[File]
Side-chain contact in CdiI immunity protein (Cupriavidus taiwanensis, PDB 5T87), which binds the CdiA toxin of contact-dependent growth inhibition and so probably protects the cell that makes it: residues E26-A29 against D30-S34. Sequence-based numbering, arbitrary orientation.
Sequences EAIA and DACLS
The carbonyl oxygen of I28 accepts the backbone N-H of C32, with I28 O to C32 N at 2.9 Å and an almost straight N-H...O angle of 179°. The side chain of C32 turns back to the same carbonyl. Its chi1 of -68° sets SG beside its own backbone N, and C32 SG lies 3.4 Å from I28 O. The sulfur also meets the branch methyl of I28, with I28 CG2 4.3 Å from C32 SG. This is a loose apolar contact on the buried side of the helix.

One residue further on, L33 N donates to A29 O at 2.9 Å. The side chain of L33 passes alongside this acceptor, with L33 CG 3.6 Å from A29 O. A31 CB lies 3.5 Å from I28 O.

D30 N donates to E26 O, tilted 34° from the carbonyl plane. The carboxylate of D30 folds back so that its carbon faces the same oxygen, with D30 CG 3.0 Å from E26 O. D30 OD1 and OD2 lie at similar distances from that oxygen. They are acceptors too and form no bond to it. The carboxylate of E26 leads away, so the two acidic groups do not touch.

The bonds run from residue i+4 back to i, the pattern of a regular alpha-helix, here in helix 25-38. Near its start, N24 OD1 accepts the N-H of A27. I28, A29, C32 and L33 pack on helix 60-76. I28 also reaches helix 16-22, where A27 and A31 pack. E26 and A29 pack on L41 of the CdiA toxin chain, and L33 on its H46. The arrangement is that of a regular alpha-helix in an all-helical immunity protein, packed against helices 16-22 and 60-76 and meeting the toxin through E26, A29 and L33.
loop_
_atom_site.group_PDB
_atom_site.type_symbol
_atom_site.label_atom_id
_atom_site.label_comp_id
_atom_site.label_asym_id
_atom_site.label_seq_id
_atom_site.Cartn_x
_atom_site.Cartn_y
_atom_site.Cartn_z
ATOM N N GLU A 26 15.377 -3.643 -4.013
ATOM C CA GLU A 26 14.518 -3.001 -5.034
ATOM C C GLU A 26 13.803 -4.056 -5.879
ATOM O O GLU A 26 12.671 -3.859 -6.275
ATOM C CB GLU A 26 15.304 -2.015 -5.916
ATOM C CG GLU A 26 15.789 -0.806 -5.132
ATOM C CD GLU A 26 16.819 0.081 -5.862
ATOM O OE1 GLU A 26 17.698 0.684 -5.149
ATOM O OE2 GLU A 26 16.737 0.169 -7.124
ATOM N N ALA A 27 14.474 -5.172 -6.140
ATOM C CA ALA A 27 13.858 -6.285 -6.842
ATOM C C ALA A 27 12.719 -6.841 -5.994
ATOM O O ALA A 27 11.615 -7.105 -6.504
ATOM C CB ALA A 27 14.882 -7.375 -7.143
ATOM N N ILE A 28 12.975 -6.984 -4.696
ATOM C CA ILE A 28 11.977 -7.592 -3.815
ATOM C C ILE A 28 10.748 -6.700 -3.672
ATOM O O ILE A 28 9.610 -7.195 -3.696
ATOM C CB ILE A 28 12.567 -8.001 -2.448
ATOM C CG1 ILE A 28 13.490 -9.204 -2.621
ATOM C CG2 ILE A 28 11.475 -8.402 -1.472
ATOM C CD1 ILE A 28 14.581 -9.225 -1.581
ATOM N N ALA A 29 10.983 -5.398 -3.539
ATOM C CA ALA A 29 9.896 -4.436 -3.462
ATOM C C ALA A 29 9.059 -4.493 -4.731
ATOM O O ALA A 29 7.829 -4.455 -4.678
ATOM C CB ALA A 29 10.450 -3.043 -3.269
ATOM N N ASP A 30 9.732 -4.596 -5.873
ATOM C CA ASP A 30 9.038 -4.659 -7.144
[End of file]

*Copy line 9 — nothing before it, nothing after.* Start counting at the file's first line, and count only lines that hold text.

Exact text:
_atom_site.type_symbol